Throughout the first half of “Seek Those Who Fan Your Flames,” we get several exhilarating sequences involving Shaolin Fantastic’s tutelage in DJing. It begins with Grandmaster Flash giving him and the other members of Fantastic Four Plus One a crayon, which holds “the key to his quick-mix theory.” After many joints and a lot of waiting around, Ezekiel finally realizes the crayon’s purpose: to mark that special spot in a record’s groove—the moment that, when brought back to the break and repeated, makes the crowd go wild. Every subsequent scene builds upon this revelation as Shao hones his turntable skills, applying mathematics, calmness, and even a bit of symbolic time-traveling to his craft until he’s finally on his way to becoming a bona fide mixmaster.

Advertisement

None of this is filmed with complete realism. Director Ed Bianchi shoots the DJ scenes the same way one would shoot training montages in a kung fu movie, complete with whooshing sound effects for Flash and Shaolin’s hand movements and vaguely Eastern music. At one point, the mentor even vanishes from the room a la Batman or Spider-Man without Shao or Ezekiel noticing.

But the slight magical-realist moments never feel out of place, as we’re seeing Flash and his teachings through the eyes of two teenagers who view him as a hero. To Shao and Zeke, Flash is a figure of mythic proportions. He’s someone to be idolized. Did he actually vanish into thin air? No. Is he actually time-traveling when he jumps between both the past and the future with his beats? Of course not. But he may as well be. As kids, we’re much more likely to believe the legend of someone we look up to; to convince ourselves that they’re practicing honest-to-God magic before our very eyes. That’s what makes the Flash scenes work: they drive home The Get Down’s thesis of music being a sanctuary, a sort of Heaven on Earth—or, in the often dangerous world of the characters, a Heaven amidst Hell.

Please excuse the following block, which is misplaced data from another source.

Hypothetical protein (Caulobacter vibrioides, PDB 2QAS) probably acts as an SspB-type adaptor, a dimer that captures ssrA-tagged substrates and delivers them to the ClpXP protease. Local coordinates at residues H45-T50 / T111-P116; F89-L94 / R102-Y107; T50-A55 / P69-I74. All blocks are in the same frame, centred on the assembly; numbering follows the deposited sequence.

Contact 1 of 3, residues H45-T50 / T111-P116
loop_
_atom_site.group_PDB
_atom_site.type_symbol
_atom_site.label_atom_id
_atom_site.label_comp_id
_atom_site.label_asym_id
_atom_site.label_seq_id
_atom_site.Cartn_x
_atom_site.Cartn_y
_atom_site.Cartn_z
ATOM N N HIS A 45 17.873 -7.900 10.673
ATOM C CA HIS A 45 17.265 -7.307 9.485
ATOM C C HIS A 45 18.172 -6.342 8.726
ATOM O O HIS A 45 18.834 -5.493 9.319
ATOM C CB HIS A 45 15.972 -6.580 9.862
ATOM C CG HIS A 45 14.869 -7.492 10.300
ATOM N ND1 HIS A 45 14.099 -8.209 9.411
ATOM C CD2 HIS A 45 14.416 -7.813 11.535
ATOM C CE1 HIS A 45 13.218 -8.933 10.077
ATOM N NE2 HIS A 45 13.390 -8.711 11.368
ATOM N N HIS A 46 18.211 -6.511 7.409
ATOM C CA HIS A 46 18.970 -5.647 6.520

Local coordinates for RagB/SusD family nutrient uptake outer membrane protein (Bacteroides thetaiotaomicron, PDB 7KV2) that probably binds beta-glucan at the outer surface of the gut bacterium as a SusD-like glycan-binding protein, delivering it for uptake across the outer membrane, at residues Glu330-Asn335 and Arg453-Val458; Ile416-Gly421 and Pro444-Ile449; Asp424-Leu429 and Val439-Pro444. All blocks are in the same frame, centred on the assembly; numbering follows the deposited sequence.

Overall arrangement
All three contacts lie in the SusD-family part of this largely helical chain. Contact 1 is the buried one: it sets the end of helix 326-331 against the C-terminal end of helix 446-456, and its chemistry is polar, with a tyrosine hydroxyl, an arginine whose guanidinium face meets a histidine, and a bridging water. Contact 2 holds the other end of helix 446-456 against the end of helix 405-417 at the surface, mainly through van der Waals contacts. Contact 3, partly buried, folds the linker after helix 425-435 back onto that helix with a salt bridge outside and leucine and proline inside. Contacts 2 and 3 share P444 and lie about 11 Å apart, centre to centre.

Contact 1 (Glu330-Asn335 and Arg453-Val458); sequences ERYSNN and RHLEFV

The spiritual connection between music and freedom becomes even more blatant in the episode’s final scene, where Mylene spurns her father’s command to sing in the back of the choir. Knowing that her uncle, Papa Fuerte, has put a record executive who owes him money in the audience, she begins speaking in tongues, flailing about until she’s able to move to the front. She’s most likely faking the holy seizure, as she uses the opportunity to strip off her robes and launch into Machine’s “There But For The Grace Of God, Go I”—a perfect hybrid of disco and non-secularism.

Advertisement

Except for Ramon, who looks shocked, everyone in the church, from the congregation to the band to Ezekiel, completely gives in to the moment. How could they not? It’s powerful stuff. Like the way the Shaolin/Flash storyline gets portrayed, it’s unrealistic, but also completely realistic in its portrayal of how music can change our view of what’s around us. It has the power to make everything more enchanting. It has the power to invest us just a little more in the Ramon/Mylene arc, even though the show still hasn’t done anything to truly flesh out their relationship, beyond explaining that he doesn’t approve of her social life or love of secular music. It has the power to turn a salon into Studio 54 when Mylene and her friends execute impromptu choreography to Sue Robinson’s “Turn The Beat Around.”